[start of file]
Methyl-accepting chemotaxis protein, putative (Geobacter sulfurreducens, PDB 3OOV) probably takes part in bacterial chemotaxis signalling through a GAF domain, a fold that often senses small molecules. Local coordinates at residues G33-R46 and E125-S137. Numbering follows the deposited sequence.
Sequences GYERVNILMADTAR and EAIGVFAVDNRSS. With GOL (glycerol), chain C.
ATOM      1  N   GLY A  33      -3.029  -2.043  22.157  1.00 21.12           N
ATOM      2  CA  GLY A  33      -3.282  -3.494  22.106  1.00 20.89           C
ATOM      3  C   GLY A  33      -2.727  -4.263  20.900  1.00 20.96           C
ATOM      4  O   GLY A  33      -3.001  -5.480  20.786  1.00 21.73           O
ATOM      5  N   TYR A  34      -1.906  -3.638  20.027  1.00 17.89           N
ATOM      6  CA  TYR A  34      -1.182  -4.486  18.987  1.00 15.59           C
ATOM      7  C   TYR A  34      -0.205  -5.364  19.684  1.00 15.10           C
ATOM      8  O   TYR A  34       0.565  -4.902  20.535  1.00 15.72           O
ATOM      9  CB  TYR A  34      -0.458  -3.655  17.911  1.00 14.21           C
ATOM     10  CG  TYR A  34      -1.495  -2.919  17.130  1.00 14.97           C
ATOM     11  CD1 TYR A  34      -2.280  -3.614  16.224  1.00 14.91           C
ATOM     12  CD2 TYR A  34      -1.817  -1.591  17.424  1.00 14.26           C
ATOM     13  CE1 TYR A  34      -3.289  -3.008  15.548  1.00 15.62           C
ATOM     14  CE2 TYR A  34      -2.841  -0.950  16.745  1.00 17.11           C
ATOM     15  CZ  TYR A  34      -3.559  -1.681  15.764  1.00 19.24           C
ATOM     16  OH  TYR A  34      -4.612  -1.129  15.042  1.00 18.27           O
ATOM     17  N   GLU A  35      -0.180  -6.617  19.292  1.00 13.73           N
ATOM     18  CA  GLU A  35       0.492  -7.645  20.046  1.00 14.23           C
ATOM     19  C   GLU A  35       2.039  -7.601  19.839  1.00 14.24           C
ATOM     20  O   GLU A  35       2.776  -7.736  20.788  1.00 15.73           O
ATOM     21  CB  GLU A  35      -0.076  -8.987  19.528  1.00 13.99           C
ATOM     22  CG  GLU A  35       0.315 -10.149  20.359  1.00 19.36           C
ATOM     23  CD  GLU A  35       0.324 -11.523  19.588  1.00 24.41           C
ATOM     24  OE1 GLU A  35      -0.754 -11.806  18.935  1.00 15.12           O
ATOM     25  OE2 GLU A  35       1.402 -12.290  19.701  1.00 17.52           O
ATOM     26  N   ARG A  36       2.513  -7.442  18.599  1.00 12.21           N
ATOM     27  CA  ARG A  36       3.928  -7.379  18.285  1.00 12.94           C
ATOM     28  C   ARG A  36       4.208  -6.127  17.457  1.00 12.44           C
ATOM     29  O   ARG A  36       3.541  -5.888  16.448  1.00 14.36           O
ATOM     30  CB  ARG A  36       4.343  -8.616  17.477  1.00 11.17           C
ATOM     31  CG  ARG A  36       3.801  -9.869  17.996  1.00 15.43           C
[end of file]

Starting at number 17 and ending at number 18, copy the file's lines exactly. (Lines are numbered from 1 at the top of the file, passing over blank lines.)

ATOM     15  CZ  TYR A  34      -3.559  -1.681  15.764  1.00 19.24           C
ATOM     16  OH  TYR A  34      -4.612  -1.129  15.042  1.00 18.27           O